Subject:
Languages
Material Type:
Activity/Lab
Provider:
Arabic Desert Sky
Date Added:
09/17/2013
"What is your name?"
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The question of our identity is commonplace today. We have a generation in identity crisis. Therefore, it is important to ask this important question: What is your name? Using Biblical texts, a logical answer is provided.

Subject:
Religious Studies
Material Type:
Lecture Notes
Author:
Fredrick Aila
Date Added:
06/28/2020
Why Study Karl Rahner?
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The work of the German theologian Karl Rahner (1904-84) has had a profound influence in the later decades of the twentieth century. In this episode of the ‘Why Study’ series, Dr. Karen Kilby, one of the world’s foremost authorities on the work of Karl Rahner, identifies key elements of his thought and suggests that these are still valuable insights for Christian thinkers.

Subject:
Arts and Humanities
Material Type:
Lecture
Provider:
University of Nottingham
Author:
Dr Karen Kilby
Professor Thomas O'Loughlin
Date Added:
03/22/2017
Why Study Rudolf Bultmann?
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Rudolf Bultmann (1884-1976) was a German Lutheran theologian whose work highlighted the difficulties of treating early Christian texts as simple historical narratives, while at the same time highlighting their importance as documents of faith. Henri Gagey, from the Institut Catholique in Paris, is an expert on Bultmann’s theology and presents an introduction to it here.

Subject:
Arts and Humanities
Material Type:
Lecture
Provider:
University of Nottingham
Author:
Professor Henri Gagey
Date Added:
03/22/2017
Why Study Systematic Theology?
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In this episode of the ‘Why Study’ series, Dr Simon Oliver, an expert in systematic theology, explains what is meant by ‘systematics’ within the field of theology, how it relates to other parts of the discipline, and its relevance in today's culture.

Subject:
Arts and Humanities
Material Type:
Lecture
Provider:
University of Nottingham
Author:
Dr Simon Oliver
Date Added:
03/22/2017
Why Study the Didache?
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In this episode of the ‘Why Study’ series, Professor Thomas O’Loughlin argues that a single, short, first-century Christian text, known as the Didache (‘the training’) can provide a valuable window into the lives of the earliest Christian communities and enhance our reading of their better known writings such as the gospels.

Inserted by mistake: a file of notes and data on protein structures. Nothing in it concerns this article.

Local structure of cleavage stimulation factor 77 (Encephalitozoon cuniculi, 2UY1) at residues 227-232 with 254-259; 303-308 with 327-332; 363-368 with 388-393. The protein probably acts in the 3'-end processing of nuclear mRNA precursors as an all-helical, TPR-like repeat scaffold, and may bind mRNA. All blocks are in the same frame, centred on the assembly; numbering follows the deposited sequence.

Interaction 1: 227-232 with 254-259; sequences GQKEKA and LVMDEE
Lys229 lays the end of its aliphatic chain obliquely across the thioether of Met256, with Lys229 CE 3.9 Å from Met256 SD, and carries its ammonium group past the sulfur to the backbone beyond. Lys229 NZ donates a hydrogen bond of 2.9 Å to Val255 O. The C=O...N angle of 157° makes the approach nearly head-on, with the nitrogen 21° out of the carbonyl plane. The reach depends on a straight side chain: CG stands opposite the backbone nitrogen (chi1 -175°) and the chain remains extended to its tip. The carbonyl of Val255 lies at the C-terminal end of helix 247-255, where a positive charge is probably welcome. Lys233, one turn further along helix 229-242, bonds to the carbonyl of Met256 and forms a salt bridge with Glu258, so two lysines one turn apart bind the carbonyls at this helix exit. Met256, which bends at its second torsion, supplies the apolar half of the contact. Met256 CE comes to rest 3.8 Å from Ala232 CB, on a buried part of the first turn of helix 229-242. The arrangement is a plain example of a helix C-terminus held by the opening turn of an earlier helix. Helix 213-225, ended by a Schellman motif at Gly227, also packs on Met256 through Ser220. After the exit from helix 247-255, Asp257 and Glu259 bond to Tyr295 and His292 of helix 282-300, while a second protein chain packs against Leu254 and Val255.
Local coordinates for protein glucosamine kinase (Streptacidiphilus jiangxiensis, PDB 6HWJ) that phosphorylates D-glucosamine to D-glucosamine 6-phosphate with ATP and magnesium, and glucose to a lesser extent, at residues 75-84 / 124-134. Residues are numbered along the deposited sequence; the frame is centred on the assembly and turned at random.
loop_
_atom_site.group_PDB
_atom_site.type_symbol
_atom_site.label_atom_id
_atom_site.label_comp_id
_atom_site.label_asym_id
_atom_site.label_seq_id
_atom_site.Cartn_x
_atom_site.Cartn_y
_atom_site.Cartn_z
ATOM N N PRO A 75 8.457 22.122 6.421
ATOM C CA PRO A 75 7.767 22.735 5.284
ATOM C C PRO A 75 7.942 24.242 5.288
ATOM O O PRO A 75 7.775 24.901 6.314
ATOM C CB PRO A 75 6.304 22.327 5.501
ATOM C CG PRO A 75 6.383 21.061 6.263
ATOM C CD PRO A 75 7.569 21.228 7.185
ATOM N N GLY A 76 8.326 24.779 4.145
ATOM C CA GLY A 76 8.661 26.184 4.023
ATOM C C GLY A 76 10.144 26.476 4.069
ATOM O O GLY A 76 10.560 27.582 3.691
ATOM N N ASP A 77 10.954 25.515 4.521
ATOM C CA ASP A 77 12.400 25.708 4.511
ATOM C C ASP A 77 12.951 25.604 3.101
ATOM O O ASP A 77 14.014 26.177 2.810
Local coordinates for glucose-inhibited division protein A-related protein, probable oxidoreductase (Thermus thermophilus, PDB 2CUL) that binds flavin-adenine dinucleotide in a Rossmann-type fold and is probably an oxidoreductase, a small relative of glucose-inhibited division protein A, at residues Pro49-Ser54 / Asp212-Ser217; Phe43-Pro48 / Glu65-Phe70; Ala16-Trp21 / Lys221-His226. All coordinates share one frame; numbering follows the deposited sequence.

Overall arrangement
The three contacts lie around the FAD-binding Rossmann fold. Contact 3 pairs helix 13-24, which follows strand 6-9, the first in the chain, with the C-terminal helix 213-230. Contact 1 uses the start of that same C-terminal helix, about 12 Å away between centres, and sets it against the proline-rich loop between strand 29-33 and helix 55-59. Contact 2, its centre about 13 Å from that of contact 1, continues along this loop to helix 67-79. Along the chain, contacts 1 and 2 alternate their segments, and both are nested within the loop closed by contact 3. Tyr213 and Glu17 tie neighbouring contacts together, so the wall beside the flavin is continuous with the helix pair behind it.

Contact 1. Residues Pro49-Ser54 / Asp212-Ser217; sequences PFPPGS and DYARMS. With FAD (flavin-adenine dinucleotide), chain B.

Subject:
Arts and Humanities
History
Material Type:
Lecture
Provider:
University of Nottingham
Author:
Professor Thomas O’Loughlin
Date Added:
03/22/2017
Why study Orthodox Christianity?
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Most English-speakers, when they think of Christianity, think only of its Latin, western forms, be they Catholic or Protestant. But this is only half the story: there are also all the churches of the East, often collectively referred to as ‘the Orthodox’. In this video, Mary Cunningham, an expert on Orthodoxy, introduces them.

Subject:
Arts and Humanities
Material Type:
Lecture
Provider:
University of Nottingham
Author:
Dr Mary Cunningham
Date Added:
03/22/2017
Why study Thomas Aquinas?
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In this episode of the ‘Why Study’ series, Dr Simon Oliver discusses why he devotes so much attention to the medieval Dominican theologian, Thomas Aquinas (1225-74); and argues that when someone today comes to grips with his thought, that learning experience trains one to think theologically.

Subject:
Arts and Humanities
Material Type:
Lecture
Provider:
University of Nottingham
Author:
Dr Simon Oliver
Date Added:
03/22/2017
Why study church history?
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Two eminent modern church historians, Prof. Alan Ford and Dr Frances Knight, discuss the nature of their discipline exploring how it sits between the aims of historians and theologians: belonging to both disciplines, it has a distinctive task and voice.

Subject:
Arts and Humanities
History
Material Type:
Lecture
Provider:
University of Nottingham
Author:
Dr Frances Knight
Professor Alan Ford
Date Added:
03/22/2017
Women in Ministry and Leadership: An Anthology
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This is a textbook by and for students in the Assemblies of God Theological Seminary (AGTS), Biblical Theology of Women in Leadership course, Doctor of Ministry (D.Min.) degree program. 

Subject:
Arts and Humanities
Religious Studies
Women's Studies
Material Type:
Textbook
Author:
Rumyana Hristova
Deborah Gill
Date Added:
12/20/2019